OMB Finds Costs, Benefits of Major Rules Both Higher

The Office of Management and Budget, a White House agency that can act as a brake on federal rules, has released its 2007 report to Congress on the costs and benefits of federal regulations. The draft report shows the slowdown of federal regulations during George W. Bush's presidency and says the average yearly cost of major regulations issued during his administration is about 47 percent less and the average yearly benefit is more than double what occurred during the previous 20 years. Looking specifically at rules issued from Oct. 1, 1996 to Sept. 30, 20006, OMB said both estimated annual costs and estimated annual benefits are higher than calculated last year, largely because of EPA's particulate matter rule affecting National Ambient Air Quality Standards.

The report (www.whitehouse.gov/omb/inforeg/2007_cb/2007_draft_cb_report.pdf) shows EPA has been busiest among all major federal agencies during the period. While HUD, Education, and Justice issued only one major rule each during the period, EPA issued 39, DOT issued 15, HHS issued 17, and Labor issued five. The five Labor rules impose estimated annual costs of $593 million to $602 million and achieve estimated annual benefits of $1.173 billion to $4.302 billion, according to the report.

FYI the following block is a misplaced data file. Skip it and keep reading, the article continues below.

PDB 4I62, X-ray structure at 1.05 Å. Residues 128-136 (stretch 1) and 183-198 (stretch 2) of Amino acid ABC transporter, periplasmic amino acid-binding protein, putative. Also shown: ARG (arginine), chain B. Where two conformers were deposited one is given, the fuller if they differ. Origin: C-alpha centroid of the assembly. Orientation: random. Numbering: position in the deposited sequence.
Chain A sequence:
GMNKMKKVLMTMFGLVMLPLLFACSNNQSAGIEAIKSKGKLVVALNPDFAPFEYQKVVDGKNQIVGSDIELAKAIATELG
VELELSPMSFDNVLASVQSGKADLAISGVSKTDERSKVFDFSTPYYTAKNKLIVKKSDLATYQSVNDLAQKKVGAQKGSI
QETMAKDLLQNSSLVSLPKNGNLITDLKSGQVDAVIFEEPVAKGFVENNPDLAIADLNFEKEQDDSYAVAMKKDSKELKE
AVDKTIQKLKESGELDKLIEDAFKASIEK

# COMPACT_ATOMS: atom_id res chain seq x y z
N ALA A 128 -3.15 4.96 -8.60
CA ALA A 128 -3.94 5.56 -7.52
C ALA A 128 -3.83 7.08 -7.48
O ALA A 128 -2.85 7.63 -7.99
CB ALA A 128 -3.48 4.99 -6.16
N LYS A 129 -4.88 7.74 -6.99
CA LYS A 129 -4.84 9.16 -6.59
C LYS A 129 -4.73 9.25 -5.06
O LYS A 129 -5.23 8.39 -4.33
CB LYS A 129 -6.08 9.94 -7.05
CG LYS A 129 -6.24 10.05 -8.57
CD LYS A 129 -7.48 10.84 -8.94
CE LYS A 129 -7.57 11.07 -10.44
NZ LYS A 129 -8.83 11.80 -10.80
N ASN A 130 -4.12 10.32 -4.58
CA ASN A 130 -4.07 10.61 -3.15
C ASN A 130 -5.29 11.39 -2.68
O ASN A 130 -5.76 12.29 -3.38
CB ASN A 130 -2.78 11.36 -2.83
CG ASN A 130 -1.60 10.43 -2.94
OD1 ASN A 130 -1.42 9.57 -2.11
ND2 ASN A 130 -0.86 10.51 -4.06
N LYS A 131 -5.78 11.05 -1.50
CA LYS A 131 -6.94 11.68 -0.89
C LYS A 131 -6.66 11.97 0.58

It says the particulate matter rule will yield estimated average annual benefits of $4 billion to $40 billion, against estimated average annual costs of $2.5 billion to $2.8 billion. A major rule, as defined by the Small Business Regulatory Enforcement Fairness Act, is one that has an impact of at least $100 million annually on the U.S. economy.

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